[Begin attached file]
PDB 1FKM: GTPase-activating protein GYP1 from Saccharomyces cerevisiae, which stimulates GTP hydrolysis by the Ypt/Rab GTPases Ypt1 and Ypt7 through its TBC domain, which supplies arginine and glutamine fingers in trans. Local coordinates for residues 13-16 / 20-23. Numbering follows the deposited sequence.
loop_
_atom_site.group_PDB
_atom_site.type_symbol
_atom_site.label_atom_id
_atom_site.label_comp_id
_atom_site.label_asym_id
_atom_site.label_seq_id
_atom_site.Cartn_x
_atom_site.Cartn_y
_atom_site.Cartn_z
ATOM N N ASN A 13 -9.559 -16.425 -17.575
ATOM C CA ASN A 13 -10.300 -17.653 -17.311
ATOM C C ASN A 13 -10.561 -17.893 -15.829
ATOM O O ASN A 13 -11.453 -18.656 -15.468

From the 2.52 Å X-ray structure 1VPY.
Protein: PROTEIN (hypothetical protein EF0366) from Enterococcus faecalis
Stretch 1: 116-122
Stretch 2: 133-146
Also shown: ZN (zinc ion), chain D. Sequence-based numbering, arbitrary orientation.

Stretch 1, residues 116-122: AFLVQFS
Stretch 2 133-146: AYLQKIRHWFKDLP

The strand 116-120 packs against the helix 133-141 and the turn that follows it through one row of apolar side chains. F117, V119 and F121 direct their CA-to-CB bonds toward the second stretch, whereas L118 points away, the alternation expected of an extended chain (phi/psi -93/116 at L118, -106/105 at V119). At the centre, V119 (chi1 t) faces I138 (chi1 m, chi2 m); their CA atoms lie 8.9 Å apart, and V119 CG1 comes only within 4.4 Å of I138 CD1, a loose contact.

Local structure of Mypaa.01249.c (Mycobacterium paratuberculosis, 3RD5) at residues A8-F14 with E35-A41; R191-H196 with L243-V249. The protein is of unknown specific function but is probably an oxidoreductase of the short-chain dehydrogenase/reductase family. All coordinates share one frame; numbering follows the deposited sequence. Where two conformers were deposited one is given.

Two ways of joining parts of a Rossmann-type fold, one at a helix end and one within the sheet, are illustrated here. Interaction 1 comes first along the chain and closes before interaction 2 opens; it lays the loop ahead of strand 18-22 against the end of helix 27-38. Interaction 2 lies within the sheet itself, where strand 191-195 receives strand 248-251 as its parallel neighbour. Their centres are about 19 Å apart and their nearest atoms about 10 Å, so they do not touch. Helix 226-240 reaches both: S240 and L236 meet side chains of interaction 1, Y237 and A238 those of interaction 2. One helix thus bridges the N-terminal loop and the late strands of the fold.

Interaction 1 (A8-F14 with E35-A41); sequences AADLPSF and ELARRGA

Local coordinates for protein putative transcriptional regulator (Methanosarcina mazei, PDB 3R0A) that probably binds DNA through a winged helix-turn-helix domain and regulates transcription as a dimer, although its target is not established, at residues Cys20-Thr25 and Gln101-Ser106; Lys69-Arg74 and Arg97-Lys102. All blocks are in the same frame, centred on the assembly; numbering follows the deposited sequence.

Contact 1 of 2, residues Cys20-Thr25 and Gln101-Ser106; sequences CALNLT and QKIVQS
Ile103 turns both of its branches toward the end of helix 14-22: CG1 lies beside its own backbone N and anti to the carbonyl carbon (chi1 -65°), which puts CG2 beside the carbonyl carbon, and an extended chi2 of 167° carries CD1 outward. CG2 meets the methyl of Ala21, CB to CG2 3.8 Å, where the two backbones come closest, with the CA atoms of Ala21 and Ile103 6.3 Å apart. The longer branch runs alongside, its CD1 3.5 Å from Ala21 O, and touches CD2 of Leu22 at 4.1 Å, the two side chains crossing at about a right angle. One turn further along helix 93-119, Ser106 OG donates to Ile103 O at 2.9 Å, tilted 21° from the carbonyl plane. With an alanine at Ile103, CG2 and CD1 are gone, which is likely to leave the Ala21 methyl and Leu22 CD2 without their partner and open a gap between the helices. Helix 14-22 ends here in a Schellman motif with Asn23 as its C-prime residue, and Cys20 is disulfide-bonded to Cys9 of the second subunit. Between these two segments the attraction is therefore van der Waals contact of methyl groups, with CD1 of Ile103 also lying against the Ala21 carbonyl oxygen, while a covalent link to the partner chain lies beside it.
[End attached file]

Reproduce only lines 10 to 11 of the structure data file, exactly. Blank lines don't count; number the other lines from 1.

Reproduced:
_atom_site.Cartn_y
_atom_site.Cartn_z